Incentive and increased unemployment benefits unlikely


For the past quarter of a century, the federal government has intervened with some sort of emergency response when the economy is in a slump. The next


will likely break with that trend.

Due to the dotcom crash of 2001, the Bush administration sent $300 incentive payments to tens of millions of households. During the 2008 financial crisis, the

Federal Reserve

cut interest rates to historic lows and supported financial markets. Then, in 2009, former President Barack Obama’s first major piece of legislation was an $830 billion package to mitigate the worst of the Great Recession.

The response in 2020 — as the coronavirus forced the US into a sudden shutdown — caused the Fed and Congress to bolster the economy with low rates, emergency loan programs, increased stimulus and increased unemployment benefits.

Now, as a growing number of economists see a new downturn on the horizon, a comparable level of government aid is not expected – even with inflation at its highest point in 41 years. That’s because the looming recession will be one designed by policymakers in an effort to combat inflation and its causes, making major federal relief efforts unlikely.

What doesn’t help matters is the fact that the pandemic-era stimulus has recently come under scrutiny to fuel current inflation.

“Democrats who put policy on party lines decided to spend trillions of dollars in reckless spending,” Senate Leader Mitch McConnell said in a floor speech earlier this month about inflation†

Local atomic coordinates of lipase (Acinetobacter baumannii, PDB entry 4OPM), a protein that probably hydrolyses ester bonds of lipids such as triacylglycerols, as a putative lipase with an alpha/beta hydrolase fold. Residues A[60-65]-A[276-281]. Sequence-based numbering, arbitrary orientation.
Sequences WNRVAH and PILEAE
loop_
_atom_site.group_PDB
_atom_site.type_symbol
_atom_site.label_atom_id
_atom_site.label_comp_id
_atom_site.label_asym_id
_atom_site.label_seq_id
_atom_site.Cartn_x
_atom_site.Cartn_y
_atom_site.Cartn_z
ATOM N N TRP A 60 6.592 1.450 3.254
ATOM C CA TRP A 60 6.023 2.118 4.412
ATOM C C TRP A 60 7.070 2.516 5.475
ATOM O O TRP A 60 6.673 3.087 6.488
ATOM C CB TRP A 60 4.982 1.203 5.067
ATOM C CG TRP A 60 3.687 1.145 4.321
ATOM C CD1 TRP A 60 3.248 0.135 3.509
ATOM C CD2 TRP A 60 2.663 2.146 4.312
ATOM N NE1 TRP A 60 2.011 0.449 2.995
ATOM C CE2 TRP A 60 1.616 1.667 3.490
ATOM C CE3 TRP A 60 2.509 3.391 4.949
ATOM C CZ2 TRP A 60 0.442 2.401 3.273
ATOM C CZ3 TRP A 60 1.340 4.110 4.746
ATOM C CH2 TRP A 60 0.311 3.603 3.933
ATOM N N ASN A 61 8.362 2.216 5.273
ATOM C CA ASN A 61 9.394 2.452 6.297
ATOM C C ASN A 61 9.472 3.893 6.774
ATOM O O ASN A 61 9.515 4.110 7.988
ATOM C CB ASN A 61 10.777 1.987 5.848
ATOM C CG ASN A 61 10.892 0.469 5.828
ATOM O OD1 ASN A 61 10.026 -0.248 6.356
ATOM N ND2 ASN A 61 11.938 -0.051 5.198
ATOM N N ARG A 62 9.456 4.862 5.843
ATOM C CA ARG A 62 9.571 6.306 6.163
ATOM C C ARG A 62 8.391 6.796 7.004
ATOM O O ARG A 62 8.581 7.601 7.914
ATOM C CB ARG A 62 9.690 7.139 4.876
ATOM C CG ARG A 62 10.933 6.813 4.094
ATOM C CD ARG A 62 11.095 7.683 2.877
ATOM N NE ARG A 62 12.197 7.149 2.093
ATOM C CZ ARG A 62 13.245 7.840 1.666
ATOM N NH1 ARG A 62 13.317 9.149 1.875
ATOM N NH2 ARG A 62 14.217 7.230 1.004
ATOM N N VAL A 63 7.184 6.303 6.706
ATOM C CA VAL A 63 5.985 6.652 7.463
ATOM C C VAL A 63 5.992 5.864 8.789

Economists have been slower to put all the blame on the stimulus measures, citing other factors, such as the Russian invasion of Ukraine and tangled global supply chains. Still, decades of high inflation could be enough to dissuade even Democrats from adopting aggressive stimulus.

Another headwind for further relief is the fact that Republicans are expected to recapture at least one House of Congress in the meantime. That would bring to power a party that has already spoken out about avoiding new spending.

These factors come together at a time when the US appears to be heading for a recession sometime in 2023. Economists fear that the fastest rate of rate hikes in nearly three decades will slow economic growth, freeze spending, hit business revenues and result in layoffs.

Still, the low probability of further stimulus may not matter whether the economy avoids a recession, or sees just a mild one – a forecast by a range of leading experts.

Goldman Sachs wrote on June 20 that only… a 30% chance the economy will slide into a downturn in the coming year. JPMorgan looks equally rosy, but sees a greater chance of a slump in the next two years.

“There are many reasons to believe it would be a mild recession,” Jason Furman, a former top economist for President Barack Obama, recently told Insider. He cited the savings that many US households have built up during the pandemic and the absence of stress in the financial sector.

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